According to Financial Times business commentator Andrew Hill, “[Munoz’s] email to staff laid far too much blame on the passenger, and not enough on the Chicago airport security officers who extracted him from the plane.” While noting that United was acting within its legal rights, plenty of media opinion pieces have pointed out the perceived lack of sensitivity with which the events were handled. A Chicago Tribune editorial on Wednesday ended by suggesting, “This will go down in business history as one of the worst-ever customer service experiences. To retrain employees and appease angry customers, Munoz may have to do something as dramatic as the Starbucks shutdown-and-reboot.”
Likewise, The Economist writes, “Such incidents highlight the gap between the stories firms tell about themselves and what consumers see.” The weekly magazine illustrates this by pointing out that not long after Munoz’s initial statement was posted on United’s Facebook page, it posted a picture of a child cuddling a company airport therapy dog. “Travelers will be telling a story about United for some time. It won’t be the one about the puppies,” the article concludes.
An Evolving Plot
The Courier-Journal, a regional newspaper based in Louisville, Kentucky, where David Dao resides, was widely criticized for publishing an article that brought attention to his background, including a criminal offense dating from 2005. Joel Christopher, the executive editor of the newspaper, defends the article. “This is an individual, who because of his past case, is known to people in the area,” he explains. “Referring to him without referring to [his past] would be highly unusual.”
Regarding the ethics of such coverage, Indira Lakshmanan, a columnist for The Boston Globe, told Poynter that Dao’s criminal record was “not relevant to this story because he hasn’t been charged with being disruptive towards United Airlines officials or fellow passengers.” Writing for Madrid-based daily El País, Cristina Galindo notes that Dao’s actions could have inspired similar acts of resistance from other passengers in the future, were it not for his transformation from victim to villain by sections of the media.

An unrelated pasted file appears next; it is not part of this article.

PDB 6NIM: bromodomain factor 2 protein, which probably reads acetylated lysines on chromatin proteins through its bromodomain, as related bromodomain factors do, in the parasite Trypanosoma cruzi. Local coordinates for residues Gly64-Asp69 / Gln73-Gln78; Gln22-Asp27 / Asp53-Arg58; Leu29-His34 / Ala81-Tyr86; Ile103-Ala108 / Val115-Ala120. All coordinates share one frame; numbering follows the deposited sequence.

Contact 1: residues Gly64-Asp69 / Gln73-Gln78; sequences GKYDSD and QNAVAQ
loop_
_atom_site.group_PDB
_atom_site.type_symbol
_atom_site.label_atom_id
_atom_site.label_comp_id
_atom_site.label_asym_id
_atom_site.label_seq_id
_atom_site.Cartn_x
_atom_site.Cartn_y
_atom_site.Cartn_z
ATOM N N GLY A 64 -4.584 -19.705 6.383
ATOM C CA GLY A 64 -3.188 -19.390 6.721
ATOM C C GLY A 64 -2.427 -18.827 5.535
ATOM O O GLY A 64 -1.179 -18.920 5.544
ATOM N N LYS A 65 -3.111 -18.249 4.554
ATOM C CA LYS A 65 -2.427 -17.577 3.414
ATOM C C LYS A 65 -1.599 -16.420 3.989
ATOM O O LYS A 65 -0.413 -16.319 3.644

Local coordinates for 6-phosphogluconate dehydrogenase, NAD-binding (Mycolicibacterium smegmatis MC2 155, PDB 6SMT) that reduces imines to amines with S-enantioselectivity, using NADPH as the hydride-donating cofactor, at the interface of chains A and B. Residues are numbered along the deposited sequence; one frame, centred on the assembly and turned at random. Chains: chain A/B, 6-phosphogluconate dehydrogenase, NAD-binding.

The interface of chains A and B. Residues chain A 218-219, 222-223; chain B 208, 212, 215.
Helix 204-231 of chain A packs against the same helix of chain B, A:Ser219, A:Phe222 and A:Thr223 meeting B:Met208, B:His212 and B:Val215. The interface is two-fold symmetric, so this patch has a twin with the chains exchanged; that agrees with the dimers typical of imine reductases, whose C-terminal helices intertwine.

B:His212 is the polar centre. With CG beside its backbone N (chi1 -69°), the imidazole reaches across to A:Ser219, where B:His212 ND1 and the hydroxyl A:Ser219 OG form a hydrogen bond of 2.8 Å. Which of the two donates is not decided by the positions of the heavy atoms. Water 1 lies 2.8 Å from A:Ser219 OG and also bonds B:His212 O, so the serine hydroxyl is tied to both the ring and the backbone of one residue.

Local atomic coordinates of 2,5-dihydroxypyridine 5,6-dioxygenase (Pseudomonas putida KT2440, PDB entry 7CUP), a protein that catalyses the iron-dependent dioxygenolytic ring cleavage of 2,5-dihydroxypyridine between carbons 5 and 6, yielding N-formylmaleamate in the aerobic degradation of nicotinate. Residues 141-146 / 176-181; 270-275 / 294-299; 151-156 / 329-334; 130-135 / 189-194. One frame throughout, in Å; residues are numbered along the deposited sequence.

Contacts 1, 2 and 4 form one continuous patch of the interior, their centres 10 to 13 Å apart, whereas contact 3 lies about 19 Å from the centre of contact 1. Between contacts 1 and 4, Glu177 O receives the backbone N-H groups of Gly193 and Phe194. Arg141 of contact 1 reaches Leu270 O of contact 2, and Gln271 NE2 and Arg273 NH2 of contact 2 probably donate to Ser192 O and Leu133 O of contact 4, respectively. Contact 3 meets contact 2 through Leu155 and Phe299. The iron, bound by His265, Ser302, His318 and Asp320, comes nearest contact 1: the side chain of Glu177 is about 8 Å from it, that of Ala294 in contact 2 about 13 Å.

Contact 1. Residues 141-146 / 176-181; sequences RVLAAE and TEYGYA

The View From China and the Gulf
With the video of the incident having been widely shared on Chinese social media platforms such as Weibo, the South China Morning Post also published an editorial on the controversy: “The prevalence of smartphones means companies cannot afford to make mistakes. Too late, the airline has learned a lesson about how influential social media is.”
Writing for The National, an Abu Dhabi-based state-owned English-language daily newspaper, Sean Cronin raises the question of how the incident could affect the dynamic of the open skies dispute between United and Emirates. “The question for United is how to repair that damage, restore passenger confidence and effectively compete in an ongoing marketing scrap with its Dubai rival that appears to be landing more punches.”
The New York Times’ editorial board argues that consolidation in the US airline industry has been bad for passengers. “There is no mystery why air travel has gotten so ugly. Four large airlines — American, Southwest, Delta and United — commanded nearly 69 percent of the domestic air travel market in 2016, up from about 60 percent in 2012, according to government data.”
Helaine Olen suggests, in the New York Times, that this incident reflects a wider trend in society. “It seemed, in the way these viral sensations frequently do, to capture something about the way we live now. All too often we feel powerless, both politically and economically,” she ponders. “So what’s this got to do with United? Well, most of us don’t encounter the government on a daily basis. We do, however, live life as consumers. And our treatment is both increasingly disrespectful and reflective of our society’s growing income divide. In 2017, it often seems that the customer is the least important part of the transaction — unless he or she is paying top, top dollar.”